As the only high school graduate in my family, I recognize the value of education and the significant impact it can have on the life of an individual and their family. As an immigrant, I recognize the importance of a bilingual education not only for economic gains but for educational and socio-cultural gains as well. Having been raised in a poor working class household I am acutely aware of the many challenges that students, particularly minoritized female students, can face in their quest for an education. As a woman of color and as a mother I know the expectations of failure and defeat that hang in the air as one moves within institutional spaces that are permeated by older white men of means. While I do not feign to know what it is like to walk in the shoes of all my students, I am all too familiar with wanting to belong yet failing to find acceptance because of my race, gender, socioeconomic status, cultural markers, linguistic variance and/or immigration status. As such, I make use of my experiences to inform my teaching and my research. In order to illustrate the ways in which I create diverse and equitable spaces I will discuss the many settings that I have had a chance to influence and the ways in which I tried to open them up to individuals who are often othered.
As a bilingual special education teacher I was very intentional in creating collaborative relationships with my students and their families. I led a classroom that was student-directed where units were reflective of their interests and lessons were presented in multiple mediums. I made sure to incorporate literature that was reflective of their ethnic and racial identities, their dis/abilities and their linguistic backgrounds. I also had frequent community meetings during which students could discuss issues they had with each other, with me, or with the school at large.
Although I was the teacher, I was always careful to avoid positioning myself as “the expert.” I would tell students that while I was there to guide their learning they knew themselves best and they needed to tell me what was working for them and what was not. I would also tell families that while I may be more knowledgeable about the educational needs of children with dis/abilities, they as the guardians were invaluable because they were experts on their children. This form of open communication was the best way to ensure that each student had an opportunity to reach their highest potential and as a result I was very successful at helping students meet their individual educational plan goals as well as academic goals laid out for their typically developing peers. This stance of valuing each and every voice while creating a practice that was culturally and linguistically responsive are in part why I always had a strong record of evaluation from my administrators and a very high satisfaction level from the families I worked with.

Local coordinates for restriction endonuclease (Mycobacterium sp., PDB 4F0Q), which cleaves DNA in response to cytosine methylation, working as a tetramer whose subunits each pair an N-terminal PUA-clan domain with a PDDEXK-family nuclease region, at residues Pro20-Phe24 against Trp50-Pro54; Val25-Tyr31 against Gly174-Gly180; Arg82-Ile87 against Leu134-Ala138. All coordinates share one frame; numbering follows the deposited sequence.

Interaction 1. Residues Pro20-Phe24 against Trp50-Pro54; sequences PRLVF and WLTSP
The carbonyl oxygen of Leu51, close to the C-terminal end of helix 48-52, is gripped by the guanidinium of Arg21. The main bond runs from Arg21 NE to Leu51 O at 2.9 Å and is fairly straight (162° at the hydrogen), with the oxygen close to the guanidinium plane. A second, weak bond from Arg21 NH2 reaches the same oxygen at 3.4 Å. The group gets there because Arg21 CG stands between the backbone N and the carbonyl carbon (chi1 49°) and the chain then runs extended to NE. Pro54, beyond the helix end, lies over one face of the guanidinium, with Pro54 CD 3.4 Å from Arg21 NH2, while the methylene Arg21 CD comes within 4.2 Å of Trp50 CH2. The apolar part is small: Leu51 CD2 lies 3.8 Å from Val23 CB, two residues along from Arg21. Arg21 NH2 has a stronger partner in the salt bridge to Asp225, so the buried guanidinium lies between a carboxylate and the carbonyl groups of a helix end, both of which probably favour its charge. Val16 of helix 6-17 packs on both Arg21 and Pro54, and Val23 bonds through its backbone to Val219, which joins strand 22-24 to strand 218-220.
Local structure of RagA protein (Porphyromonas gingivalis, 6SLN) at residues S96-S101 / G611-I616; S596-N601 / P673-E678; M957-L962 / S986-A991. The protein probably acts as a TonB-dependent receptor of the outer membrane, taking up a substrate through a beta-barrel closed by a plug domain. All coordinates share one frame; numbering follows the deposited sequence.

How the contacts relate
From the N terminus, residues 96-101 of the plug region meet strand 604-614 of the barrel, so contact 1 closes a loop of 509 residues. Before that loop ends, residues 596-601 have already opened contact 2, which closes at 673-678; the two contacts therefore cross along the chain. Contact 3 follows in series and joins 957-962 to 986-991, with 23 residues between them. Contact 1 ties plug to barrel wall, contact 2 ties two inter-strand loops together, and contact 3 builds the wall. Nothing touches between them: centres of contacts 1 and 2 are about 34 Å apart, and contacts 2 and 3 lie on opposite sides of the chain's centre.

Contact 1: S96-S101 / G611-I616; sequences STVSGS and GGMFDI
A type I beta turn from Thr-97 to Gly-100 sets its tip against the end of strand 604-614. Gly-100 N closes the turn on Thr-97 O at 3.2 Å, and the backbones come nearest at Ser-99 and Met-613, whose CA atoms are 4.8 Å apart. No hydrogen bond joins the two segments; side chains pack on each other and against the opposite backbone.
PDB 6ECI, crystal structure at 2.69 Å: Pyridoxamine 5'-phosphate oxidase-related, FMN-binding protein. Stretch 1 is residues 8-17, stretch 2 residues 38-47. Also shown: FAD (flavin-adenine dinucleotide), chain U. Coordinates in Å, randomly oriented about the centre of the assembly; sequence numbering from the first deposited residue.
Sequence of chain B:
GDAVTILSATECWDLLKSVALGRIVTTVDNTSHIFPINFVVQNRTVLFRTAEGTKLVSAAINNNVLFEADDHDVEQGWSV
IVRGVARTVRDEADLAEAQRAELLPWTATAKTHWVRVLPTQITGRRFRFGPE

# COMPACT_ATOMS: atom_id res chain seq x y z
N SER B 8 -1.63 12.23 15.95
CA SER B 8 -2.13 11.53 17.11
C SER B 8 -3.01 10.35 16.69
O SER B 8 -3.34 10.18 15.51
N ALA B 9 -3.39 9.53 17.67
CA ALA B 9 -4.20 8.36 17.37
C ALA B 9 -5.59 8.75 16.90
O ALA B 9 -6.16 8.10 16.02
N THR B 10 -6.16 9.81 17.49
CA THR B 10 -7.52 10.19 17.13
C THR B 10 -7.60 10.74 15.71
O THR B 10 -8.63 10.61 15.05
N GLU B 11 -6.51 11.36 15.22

When I began to work as a research assistant within CUNY-NYSIEB I carried this frame of mind with me and I always made sure to create a space in which the participants we worked with had an opportunity to present the challenges that they faced and the areas in which they sought support rather than focusing solely on my goals for the project. This not only helped me better meet the needs of the teachers I was working with, but also the students they were working with. Individuals who belong to minoritized communities often encounter spaces that can feel hostile – both directly and indirectly – so it is not enough to assume that they will ask questions if and when they have them. I believe in having structured discussion times during which community members all have an opportunity to share their perspective and their funds of knowledge. I also strongly believe in having reflective conversations at regular intervals. As a result of my work with descriptive inquiry, I have developed the habit of asking at the end of each session that discusses children and/or their families, “were we respectful: Of this child? Of this family? Of this teacher? Of this process?” I find that while some students may have a hard time presenting ways in which they were offended or bothered, they feel much more comfortable doing so when they are speaking up for others. These conversations were a critical part of the mentor-training plan that I developed for the Pipeline Program at the Graduate Center.